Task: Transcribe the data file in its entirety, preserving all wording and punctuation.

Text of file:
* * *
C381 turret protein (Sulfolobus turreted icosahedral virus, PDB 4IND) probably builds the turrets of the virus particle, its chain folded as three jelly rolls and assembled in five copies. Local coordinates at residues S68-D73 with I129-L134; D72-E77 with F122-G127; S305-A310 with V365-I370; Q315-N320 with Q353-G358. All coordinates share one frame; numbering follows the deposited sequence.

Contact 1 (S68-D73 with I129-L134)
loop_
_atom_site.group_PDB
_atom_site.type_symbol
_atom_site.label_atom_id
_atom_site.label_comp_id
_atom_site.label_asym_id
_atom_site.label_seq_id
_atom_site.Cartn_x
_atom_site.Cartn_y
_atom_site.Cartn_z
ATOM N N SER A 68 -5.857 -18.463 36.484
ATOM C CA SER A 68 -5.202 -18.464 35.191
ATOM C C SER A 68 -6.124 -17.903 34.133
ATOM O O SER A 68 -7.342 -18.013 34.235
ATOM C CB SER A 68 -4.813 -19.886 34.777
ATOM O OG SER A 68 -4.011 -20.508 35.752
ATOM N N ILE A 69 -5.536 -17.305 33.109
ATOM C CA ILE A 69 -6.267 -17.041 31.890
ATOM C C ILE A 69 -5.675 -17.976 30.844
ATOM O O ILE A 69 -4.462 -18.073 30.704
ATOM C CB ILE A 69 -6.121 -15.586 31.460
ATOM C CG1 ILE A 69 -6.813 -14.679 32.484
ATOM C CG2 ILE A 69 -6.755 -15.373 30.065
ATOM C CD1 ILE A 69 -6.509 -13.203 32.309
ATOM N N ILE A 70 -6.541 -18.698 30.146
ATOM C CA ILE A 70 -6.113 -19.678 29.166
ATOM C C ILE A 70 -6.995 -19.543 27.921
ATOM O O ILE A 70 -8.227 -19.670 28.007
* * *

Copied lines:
C381 turret protein (Sulfolobus turreted icosahedral virus, PDB 4IND) probably builds the turrets of the virus particle, its chain folded as three jelly rolls and assembled in five copies. Local coordinates at residues S68-D73 with I129-L134; D72-E77 with F122-G127; S305-A310 with V365-I370; Q315-N320 with Q353-G358. All coordinates share one frame; numbering follows the deposited sequence.

Contact 1 (S68-D73 with I129-L134)
loop_
_atom_site.group_PDB
_atom_site.type_symbol
_atom_site.label_atom_id
_atom_site.label_comp_id
_atom_site.label_asym_id
_atom_site.label_seq_id
_atom_site.Cartn_x
_atom_site.Cartn_y
_atom_site.Cartn_z
ATOM N N SER A 68 -5.857 -18.463 36.484
ATOM C CA SER A 68 -5.202 -18.464 35.191
ATOM C C SER A 68 -6.124 -17.903 34.133
ATOM O O SER A 68 -7.342 -18.013 34.235
ATOM C CB SER A 68 -4.813 -19.886 34.777
ATOM O OG SER A 68 -4.011 -20.508 35.752
ATOM N N ILE A 69 -5.536 -17.305 33.109
ATOM C CA ILE A 69 -6.267 -17.041 31.890
ATOM C C ILE A 69 -5.675 -17.976 30.844
ATOM O O ILE A 69 -4.462 -18.073 30.704
ATOM C CB ILE A 69 -6.121 -15.586 31.460
ATOM C CG1 ILE A 69 -6.813 -14.679 32.484
ATOM C CG2 ILE A 69 -6.755 -15.373 30.065
ATOM C CD1 ILE A 69 -6.509 -13.203 32.309
ATOM N N ILE A 70 -6.541 -18.698 30.146
ATOM C CA ILE A 70 -6.113 -19.678 29.166
ATOM C C ILE A 70 -6.995 -19.543 27.921
ATOM O O ILE A 70 -8.227 -19.670 28.007